United States District Court, N.D. Illinois, Eastern Division
MEMORANDUM OPINION AND ORDER
Johnson Coleman United States District Court Judge.
plaintiff, Johnny Gill, brings this suit against defendants
Wexford Health Sources, Inc., Walter Nicholson, Euaristo
Aguinaldo, and Ghaliah Obaisi, as the executor of the estate
of former Stateville Correctional Center Medical Director Dr.
Saleh Obaisi. Gill alleges that the defendants were
deliberately indifferent to his medical needs in violation of
the Eighth Amendment after he fractured his right ring
finger. Wexford and Obaisi now separately move to dismiss
Gill's claims against them. For the reasons set forth
herein, Obaisi's partial motion to dismiss  is
granted and Wexford's motion to dismiss  is granted
in part and denied in part.
following facts are taken from Gill's complaint and are
accepted as true for the purpose of the present motions.
Gill, an inmate at the Stateville Correctional Center, fell
and injured his right ring finger on April 28, 2017. After
the injury, Gill's right ring finger was black and blue,
swollen, and seemingly dislocated. On April 29, 2017, Gill
saw Dr. Aguinaldo, who ordered an x-ray of his injured finger
and gave him a splint to wear. Although Gill was experiencing
severe pain, Dr. Aguinaldo did not provide Gill with pain
medication or attempt to re-align his finger to ensure that
it would heal properly. Dr. Obaisi examined Gill three days
later and x-rayed Gill's injured finger. The x-ray showed
that Gill had a displaced fracture of the proximal phalanx of
his right ring finger, meaning that his bone was broken in
separate pieces that were no longer lined up. Dr. Obaisi
referred Gill to the Dreyer Medical Clinic for evaluation but
did not attempt to realign Gill's finger.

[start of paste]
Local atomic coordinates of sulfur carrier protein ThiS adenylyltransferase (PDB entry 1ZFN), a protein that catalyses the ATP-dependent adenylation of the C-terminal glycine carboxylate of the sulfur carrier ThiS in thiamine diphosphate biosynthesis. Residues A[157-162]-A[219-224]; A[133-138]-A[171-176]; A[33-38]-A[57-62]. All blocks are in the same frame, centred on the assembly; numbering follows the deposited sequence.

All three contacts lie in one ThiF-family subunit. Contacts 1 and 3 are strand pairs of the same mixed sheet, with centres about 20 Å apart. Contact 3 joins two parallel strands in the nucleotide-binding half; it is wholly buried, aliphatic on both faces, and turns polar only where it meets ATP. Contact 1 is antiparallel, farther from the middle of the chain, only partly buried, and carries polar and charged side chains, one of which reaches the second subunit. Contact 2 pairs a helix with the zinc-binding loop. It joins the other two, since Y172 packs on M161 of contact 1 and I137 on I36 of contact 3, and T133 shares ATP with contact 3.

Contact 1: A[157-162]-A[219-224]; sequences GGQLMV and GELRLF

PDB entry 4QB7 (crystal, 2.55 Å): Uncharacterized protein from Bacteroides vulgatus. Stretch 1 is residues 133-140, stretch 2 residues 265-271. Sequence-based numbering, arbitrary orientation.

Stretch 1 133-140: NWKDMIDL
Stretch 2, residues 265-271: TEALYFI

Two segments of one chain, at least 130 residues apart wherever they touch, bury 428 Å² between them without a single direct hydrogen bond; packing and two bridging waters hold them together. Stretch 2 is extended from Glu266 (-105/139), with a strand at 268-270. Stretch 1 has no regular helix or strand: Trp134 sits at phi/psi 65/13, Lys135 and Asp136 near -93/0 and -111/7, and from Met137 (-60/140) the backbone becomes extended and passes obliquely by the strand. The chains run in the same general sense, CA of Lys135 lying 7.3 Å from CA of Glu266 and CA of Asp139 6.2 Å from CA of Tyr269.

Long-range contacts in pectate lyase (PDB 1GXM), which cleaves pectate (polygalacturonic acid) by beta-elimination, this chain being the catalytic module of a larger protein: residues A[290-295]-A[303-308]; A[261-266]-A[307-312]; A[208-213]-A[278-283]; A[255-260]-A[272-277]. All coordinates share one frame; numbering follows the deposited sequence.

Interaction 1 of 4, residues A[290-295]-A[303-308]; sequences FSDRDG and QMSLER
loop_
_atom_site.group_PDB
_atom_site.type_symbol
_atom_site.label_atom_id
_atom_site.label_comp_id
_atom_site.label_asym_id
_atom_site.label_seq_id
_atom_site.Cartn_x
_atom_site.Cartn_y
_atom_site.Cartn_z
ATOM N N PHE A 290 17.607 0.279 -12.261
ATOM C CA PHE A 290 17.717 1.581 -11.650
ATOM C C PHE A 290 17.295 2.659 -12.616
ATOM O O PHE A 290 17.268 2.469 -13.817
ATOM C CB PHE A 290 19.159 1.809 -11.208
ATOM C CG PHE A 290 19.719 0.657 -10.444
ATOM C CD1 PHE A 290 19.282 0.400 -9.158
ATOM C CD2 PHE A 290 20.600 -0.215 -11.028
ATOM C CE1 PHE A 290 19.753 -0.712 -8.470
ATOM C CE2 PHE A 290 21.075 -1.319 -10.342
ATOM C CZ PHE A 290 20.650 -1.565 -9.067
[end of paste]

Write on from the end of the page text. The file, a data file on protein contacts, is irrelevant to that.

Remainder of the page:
was examined by the Dreyer Medical Clinic three days later.
The examination confirmed that Gill had a closed displaced
fracture of the proximal phalanx of his right ring finger.
The Dreyer Medical Clinic instructed Gill to return in three
weeks for follow-up treatment and x-rays. Despite repeated
requests from Gill, however, a follow-up appointment at the
Dreyer Medical Clinic was never scheduled. Gill continued to
suffer from pain from his finger, which was swollen and had a
limited range of motion, but Dr. Obaisi did not attempt to
reset or realign the finger despite being made aware of
Gill's condition during multiple medical visits.
Gill's finger still had not been reset twenty months
after his initial injury, leaving his finger swollen and
disfigured and causing Gill unnecessary pain and limitation
of his movement and function.
motion to dismiss pursuant to Federal Rule of Civil Procedure
12(b)(6) tests the legal sufficiency of the complaint, not
the merits of the allegations. McReynolds v. Merrill
Lynch & Co., 694 F.3d 873, 878 (7th Cir. 2012). When
ruling on a motion to dismiss, the Court must accept all
well-pleaded factual allegations in the complaint as true and
draw all reasonable inferences in the plaintiff's favor.
Boucher v. Fin. Sys. of Green Bay, Inc., 880 F.3d
362, 365 (7th Cir. 2018). The allegations must contain enough
factual materials that plausibly suggest a right to relief.
Bell Atlantic Corp. v. Twombly, 550 U.S. 544, 569
n.14, 127 S.Ct. 1955, 167 L.Ed.2d 929 (2007).
initial matter, the Court notes that Gill has filed his
complaint against both Wexford and against Dr. Obaisi in his
official capacity. It is well established that when claims
are brought against both an individual acting in his official